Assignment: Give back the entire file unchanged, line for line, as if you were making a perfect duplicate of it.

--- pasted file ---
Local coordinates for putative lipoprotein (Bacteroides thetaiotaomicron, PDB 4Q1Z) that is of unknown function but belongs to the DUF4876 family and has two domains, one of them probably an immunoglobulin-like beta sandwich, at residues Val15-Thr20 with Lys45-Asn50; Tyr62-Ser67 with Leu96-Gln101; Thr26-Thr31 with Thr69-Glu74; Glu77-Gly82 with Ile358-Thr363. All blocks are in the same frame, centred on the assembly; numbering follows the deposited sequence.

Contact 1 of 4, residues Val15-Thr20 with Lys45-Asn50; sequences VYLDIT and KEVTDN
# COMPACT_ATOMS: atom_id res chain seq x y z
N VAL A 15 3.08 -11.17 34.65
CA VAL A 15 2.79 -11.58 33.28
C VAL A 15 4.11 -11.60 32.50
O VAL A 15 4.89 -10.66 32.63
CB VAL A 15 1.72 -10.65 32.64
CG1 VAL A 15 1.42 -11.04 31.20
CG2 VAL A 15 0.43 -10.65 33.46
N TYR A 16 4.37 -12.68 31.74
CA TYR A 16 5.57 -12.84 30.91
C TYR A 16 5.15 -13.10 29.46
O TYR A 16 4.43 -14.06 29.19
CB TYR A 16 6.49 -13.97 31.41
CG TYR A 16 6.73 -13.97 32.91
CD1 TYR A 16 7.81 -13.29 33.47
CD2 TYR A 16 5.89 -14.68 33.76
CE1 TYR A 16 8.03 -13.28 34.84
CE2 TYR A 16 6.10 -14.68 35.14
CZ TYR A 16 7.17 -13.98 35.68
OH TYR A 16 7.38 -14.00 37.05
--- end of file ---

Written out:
Local coordinates for putative lipoprotein (Bacteroides thetaiotaomicron, PDB 4Q1Z) that is of unknown function but belongs to the DUF4876 family and has two domains, one of them probably an immunoglobulin-like beta sandwich, at residues Val15-Thr20 with Lys45-Asn50; Tyr62-Ser67 with Leu96-Gln101; Thr26-Thr31 with Thr69-Glu74; Glu77-Gly82 with Ile358-Thr363. All blocks are in the same frame, centred on the assembly; numbering follows the deposited sequence.

Contact 1 of 4, residues Val15-Thr20 with Lys45-Asn50; sequences VYLDIT and KEVTDN
# COMPACT_ATOMS: atom_id res chain seq x y z
N VAL A 15 3.08 -11.17 34.65
CA VAL A 15 2.79 -11.58 33.28
C VAL A 15 4.11 -11.60 32.50
O VAL A 15 4.89 -10.66 32.63
CB VAL A 15 1.72 -10.65 32.64
CG1 VAL A 15 1.42 -11.04 31.20
CG2 VAL A 15 0.43 -10.65 33.46
N TYR A 16 4.37 -12.68 31.74
CA TYR A 16 5.57 -12.84 30.91
C TYR A 16 5.15 -13.10 29.46
O TYR A 16 4.43 -14.06 29.19
CB TYR A 16 6.49 -13.97 31.41
CG TYR A 16 6.73 -13.97 32.91
CD1 TYR A 16 7.81 -13.29 33.47
CD2 TYR A 16 5.89 -14.68 33.76
CE1 TYR A 16 8.03 -13.28 34.84
CE2 TYR A 16 6.10 -14.68 35.14
CZ TYR A 16 7.17 -13.98 35.68
OH TYR A 16 7.38 -14.00 37.05